Holistic local sustainability; food, water, energy, money, people
A cross-section of media polling and surveys paint a picture of Australian voters concerned about climate change, cost of living and the economy in that order (ABC Vote Compass, The Guardian, Sydney Morning Herald). Integrity and health/aged care are close runner-ups.
These results are weighted across party lines and are reflected most clearly in swinging voters’ concerns. They bode well for the Teal Independents, whose priorities are climate change, integrity and (gender) equality.
The disconnect between voters and politicians on climate change speaks to the skewed influence of party donors from industry lobbyists and other private interests. This probably goes a long way toward explaining why integrity has finally become a major issue this election, even though it’s been a problem for a long time. If enough voters are connecting the dots between climate inaction in politics and the corrupting influence of money from, among others, the fossil fuel industry, the Federal ICAC Now (FIN) party may reasonably hope to attract enough votes to get a senator elected. FIN vows to vet all legislation for any potential corrupting influence.
But what is most surprising to me – not least because few others seem surprised – is that the cost of living is such a prominent issue in a wealthy country like Australia. It is reported in the news as normal, ‘the bottom line’ and a ‘hip-pocket issue’. What does this say about us? How can this be in one of the richest countries in the world?
It doesn’t take a rocket scientist to explain that if so many citizens are being affected by the cost of living in a rich country, the spread of wealth is a problem. Economic inequality should, therefore, be right up there with climate change. But instead, economic management (efficiency) ranks far higher than poverty and inequality (ABC Vote Compass). This implies that most people who are concerned about the cost of living think the cause is merely economic management, not inequality. For people who are not in poverty, this makes sense, and most of those concerned about economic management are Coalition voters. However, it can no longer be assumed that Coalition voters are generally the better-off sections of society, as many so-called working class voters have abandoned Labor which, they feel, betrayed their interests by supporting globalization, undermining wages, working conditions and even their cultural identity.
Nonetheless, it appears that for the poor, the impact of cost of living pressures concern them more than the causes (inequality) and therefore the solution escapes their attention. Not surprising, when you think that those struggling to pay the next bill are unlikely to have the time, resources or wherewithal to connect the dots. So it’s a chicken and egg situation. The cycle of poverty grinds on. Or perhaps there are not that many ‘poor’ people? Yet a better redistribution of wealth would help even the wealthy. There is ample evidence that more equal societies work better for everyone. It is as major a roadblock to action on climate change (to mention only one issue) as the corrupting influence of money in politics. Are too many people focussed [sic] on their own immediate and short term future interests, be they poor or well-off? The only way it’ll break is when enough in-betweeners (those wealthy enough to be able to act and who care enough about the wider community they want to live in and those who are too wealthy and greedy to do anything ‘against their interests’) do something… or as history has shown, there’s a crisis that leads to war, the great leveler. Those in-betweeners were called the middle class. Sadly their ranks have been decimated by economic rationalism and neo-liberalism.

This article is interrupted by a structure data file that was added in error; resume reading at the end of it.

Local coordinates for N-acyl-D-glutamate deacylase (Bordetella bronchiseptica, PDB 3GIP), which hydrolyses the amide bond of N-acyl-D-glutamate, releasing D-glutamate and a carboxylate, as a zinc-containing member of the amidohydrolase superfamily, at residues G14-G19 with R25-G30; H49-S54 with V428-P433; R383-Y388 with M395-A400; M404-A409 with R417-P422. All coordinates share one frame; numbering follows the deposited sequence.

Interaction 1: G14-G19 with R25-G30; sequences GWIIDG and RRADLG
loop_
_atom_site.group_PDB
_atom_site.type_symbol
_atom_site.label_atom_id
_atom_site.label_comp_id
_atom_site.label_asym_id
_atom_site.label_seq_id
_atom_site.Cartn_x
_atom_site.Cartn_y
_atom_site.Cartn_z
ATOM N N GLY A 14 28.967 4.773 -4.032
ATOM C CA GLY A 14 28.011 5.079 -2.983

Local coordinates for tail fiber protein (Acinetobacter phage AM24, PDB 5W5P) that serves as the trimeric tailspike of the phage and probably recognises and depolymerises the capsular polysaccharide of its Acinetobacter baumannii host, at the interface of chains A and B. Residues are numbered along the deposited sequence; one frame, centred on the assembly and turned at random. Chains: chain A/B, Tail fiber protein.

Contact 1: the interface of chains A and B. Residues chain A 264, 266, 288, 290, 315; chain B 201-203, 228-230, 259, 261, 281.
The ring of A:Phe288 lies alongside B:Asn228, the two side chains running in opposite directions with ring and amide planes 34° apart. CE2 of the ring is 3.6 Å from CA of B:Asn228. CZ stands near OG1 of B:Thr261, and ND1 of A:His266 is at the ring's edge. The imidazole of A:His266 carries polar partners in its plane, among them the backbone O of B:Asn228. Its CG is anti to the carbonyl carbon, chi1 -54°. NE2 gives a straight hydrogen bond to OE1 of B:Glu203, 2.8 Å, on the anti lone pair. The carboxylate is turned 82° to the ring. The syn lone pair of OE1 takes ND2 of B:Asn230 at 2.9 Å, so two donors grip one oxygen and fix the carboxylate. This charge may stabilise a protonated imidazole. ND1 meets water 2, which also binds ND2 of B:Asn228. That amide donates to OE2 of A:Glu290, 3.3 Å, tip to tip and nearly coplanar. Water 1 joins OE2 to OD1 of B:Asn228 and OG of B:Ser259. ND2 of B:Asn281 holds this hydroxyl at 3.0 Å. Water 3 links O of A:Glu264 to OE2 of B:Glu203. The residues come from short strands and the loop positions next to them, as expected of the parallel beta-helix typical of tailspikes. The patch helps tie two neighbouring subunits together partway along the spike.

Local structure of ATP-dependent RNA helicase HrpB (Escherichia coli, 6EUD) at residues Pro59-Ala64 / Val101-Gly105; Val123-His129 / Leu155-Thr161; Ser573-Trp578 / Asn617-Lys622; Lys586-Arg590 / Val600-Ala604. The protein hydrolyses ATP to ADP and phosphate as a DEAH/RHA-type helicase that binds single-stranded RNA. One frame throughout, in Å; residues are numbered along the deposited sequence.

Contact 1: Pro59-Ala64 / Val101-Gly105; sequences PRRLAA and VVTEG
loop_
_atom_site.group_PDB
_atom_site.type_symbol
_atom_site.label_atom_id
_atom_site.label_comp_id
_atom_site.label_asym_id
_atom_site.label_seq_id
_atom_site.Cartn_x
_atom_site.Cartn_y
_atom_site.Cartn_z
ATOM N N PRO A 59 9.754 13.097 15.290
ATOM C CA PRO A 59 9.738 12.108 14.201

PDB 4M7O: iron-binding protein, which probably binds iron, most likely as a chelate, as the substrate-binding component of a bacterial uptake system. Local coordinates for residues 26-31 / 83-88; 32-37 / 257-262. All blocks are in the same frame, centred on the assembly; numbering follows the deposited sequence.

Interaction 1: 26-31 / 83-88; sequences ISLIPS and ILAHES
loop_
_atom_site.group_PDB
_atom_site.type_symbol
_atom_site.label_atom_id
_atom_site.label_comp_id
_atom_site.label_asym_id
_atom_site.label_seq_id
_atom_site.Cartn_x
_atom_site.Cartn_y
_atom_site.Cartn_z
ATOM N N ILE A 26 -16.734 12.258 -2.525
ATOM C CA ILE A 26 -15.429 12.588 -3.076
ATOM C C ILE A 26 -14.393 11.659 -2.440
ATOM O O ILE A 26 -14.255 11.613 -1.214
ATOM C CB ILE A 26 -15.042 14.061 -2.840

Simon Cole (This report appeared in Independent Australia May, 2022)
I’m surprised housing isn’t also in that list – although it does have overlap with cost of living. It’s an issue being played a lot in the media cycle, but also statistically affecting a lot of people, mainly renters (around 32% of the population) who have faced rental increases of 15% on average in major cities across the year, and new home buyers (around 0.9% of the population) who have faced price a price increase of 23% on average.
On the other hand, the remaining 66% are less affected by price increases. Some may even want prices to increase, such as investors, federal politicians (who own around 2 homes on average) and self-funded retirees using their home as a store of value.
Proposed solutions to this problem have been interesting to say the least. The ALP dumped policies around tax treatment of investment properties and otherwise (neg gearing, CGT discount), because they were perceived to be unpopular. In its place they are funding more affordable and social housing, and co-buying a limited number of homes for first home buyers. The LNP have proposed general superannuation access for first home buyers. The co-buying and superannuation policies on their own will increase demand for housing and thereby prices, appeasing investors and those using the home as a store of value.
What I’m getting at is that at least from a housing perspective, this election cycle is about trying to appease the majority rather than fix issues. This is short-termism over long-term thinking, basically as simple as “how can we get in for the next 3 years / how can we stay in over the next 3 years”.
A good wrap of what’s on offer this election, Andrew – thanks. Perhaps you’re surprised housing isn’t separated out from cost of living as a distinct issue by pollsters like Vote Compass? It does seem to figure prominently in the media.